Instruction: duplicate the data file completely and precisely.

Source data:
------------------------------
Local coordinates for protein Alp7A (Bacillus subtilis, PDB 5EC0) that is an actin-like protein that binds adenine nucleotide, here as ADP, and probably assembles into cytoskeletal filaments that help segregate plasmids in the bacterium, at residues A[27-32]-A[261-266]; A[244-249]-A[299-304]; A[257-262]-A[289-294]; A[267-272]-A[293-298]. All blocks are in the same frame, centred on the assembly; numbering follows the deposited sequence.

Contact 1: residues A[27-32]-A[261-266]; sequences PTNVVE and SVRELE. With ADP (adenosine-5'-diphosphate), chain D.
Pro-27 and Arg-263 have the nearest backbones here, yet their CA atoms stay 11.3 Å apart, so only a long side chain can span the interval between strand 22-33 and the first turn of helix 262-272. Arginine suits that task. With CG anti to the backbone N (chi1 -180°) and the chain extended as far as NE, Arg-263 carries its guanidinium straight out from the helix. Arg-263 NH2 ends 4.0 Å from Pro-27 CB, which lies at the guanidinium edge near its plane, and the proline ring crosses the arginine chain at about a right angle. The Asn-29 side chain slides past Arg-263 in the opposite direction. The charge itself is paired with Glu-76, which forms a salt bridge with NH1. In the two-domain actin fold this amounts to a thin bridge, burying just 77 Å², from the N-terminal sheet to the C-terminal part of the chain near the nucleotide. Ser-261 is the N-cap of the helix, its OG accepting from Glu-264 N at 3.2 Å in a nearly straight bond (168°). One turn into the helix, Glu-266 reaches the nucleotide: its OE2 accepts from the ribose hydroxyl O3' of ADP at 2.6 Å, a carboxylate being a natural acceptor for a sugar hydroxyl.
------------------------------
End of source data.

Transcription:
Local coordinates for protein Alp7A (Bacillus subtilis, PDB 5EC0) that is an actin-like protein that binds adenine nucleotide, here as ADP, and probably assembles into cytoskeletal filaments that help segregate plasmids in the bacterium, at residues A[27-32]-A[261-266]; A[244-249]-A[299-304]; A[257-262]-A[289-294]; A[267-272]-A[293-298]. All blocks are in the same frame, centred on the assembly; numbering follows the deposited sequence.

Contact 1: residues A[27-32]-A[261-266]; sequences PTNVVE and SVRELE. With ADP (adenosine-5'-diphosphate), chain D.
Pro-27 and Arg-263 have the nearest backbones here, yet their CA atoms stay 11.3 Å apart, so only a long side chain can span the interval between strand 22-33 and the first turn of helix 262-272. Arginine suits that task. With CG anti to the backbone N (chi1 -180°) and the chain extended as far as NE, Arg-263 carries its guanidinium straight out from the helix. Arg-263 NH2 ends 4.0 Å from Pro-27 CB, which lies at the guanidinium edge near its plane, and the proline ring crosses the arginine chain at about a right angle. The Asn-29 side chain slides past Arg-263 in the opposite direction. The charge itself is paired with Glu-76, which forms a salt bridge with NH1. In the two-domain actin fold this amounts to a thin bridge, burying just 77 Å², from the N-terminal sheet to the C-terminal part of the chain near the nucleotide. Ser-261 is the N-cap of the helix, its OG accepting from Glu-264 N at 3.2 Å in a nearly straight bond (168°). One turn into the helix, Glu-266 reaches the nucleotide: its OE2 accepts from the ribose hydroxyl O3' of ADP at 2.6 Å, a carboxylate being a natural acceptor for a sugar hydroxyl.